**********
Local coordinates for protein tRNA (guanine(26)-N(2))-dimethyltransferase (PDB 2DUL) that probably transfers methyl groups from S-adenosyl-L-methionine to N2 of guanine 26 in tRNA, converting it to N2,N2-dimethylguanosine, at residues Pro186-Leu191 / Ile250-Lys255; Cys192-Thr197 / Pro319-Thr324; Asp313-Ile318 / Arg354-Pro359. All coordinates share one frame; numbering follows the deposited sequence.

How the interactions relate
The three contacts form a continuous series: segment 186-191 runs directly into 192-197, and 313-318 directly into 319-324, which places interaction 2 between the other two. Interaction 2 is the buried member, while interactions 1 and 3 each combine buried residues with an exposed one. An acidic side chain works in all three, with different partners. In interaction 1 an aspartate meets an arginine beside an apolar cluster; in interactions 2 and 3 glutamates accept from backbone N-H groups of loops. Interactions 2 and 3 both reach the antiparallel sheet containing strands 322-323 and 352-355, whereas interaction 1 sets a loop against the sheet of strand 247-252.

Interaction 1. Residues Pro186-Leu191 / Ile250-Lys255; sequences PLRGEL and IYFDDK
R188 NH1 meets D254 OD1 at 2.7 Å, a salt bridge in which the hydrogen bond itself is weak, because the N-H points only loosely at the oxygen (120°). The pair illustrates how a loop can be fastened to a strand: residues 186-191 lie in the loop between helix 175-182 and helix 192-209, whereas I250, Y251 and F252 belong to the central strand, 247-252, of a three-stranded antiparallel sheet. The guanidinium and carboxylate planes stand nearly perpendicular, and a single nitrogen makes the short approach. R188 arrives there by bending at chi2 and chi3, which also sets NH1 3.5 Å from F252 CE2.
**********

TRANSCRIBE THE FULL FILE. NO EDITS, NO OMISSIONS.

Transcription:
Local coordinates for protein tRNA (guanine(26)-N(2))-dimethyltransferase (PDB 2DUL) that probably transfers methyl groups from S-adenosyl-L-methionine to N2 of guanine 26 in tRNA, converting it to N2,N2-dimethylguanosine, at residues Pro186-Leu191 / Ile250-Lys255; Cys192-Thr197 / Pro319-Thr324; Asp313-Ile318 / Arg354-Pro359. All coordinates share one frame; numbering follows the deposited sequence.

How the interactions relate
The three contacts form a continuous series: segment 186-191 runs directly into 192-197, and 313-318 directly into 319-324, which places interaction 2 between the other two. Interaction 2 is the buried member, while interactions 1 and 3 each combine buried residues with an exposed one. An acidic side chain works in all three, with different partners. In interaction 1 an aspartate meets an arginine beside an apolar cluster; in interactions 2 and 3 glutamates accept from backbone N-H groups of loops. Interactions 2 and 3 both reach the antiparallel sheet containing strands 322-323 and 352-355, whereas interaction 1 sets a loop against the sheet of strand 247-252.

Interaction 1. Residues Pro186-Leu191 / Ile250-Lys255; sequences PLRGEL and IYFDDK
R188 NH1 meets D254 OD1 at 2.7 Å, a salt bridge in which the hydrogen bond itself is weak, because the N-H points only loosely at the oxygen (120°). The pair illustrates how a loop can be fastened to a strand: residues 186-191 lie in the loop between helix 175-182 and helix 192-209, whereas I250, Y251 and F252 belong to the central strand, 247-252, of a three-stranded antiparallel sheet. The guanidinium and carboxylate planes stand nearly perpendicular, and a single nitrogen makes the short approach. R188 arrives there by bending at chi2 and chi3, which also sets NH1 3.5 Å from F252 CE2.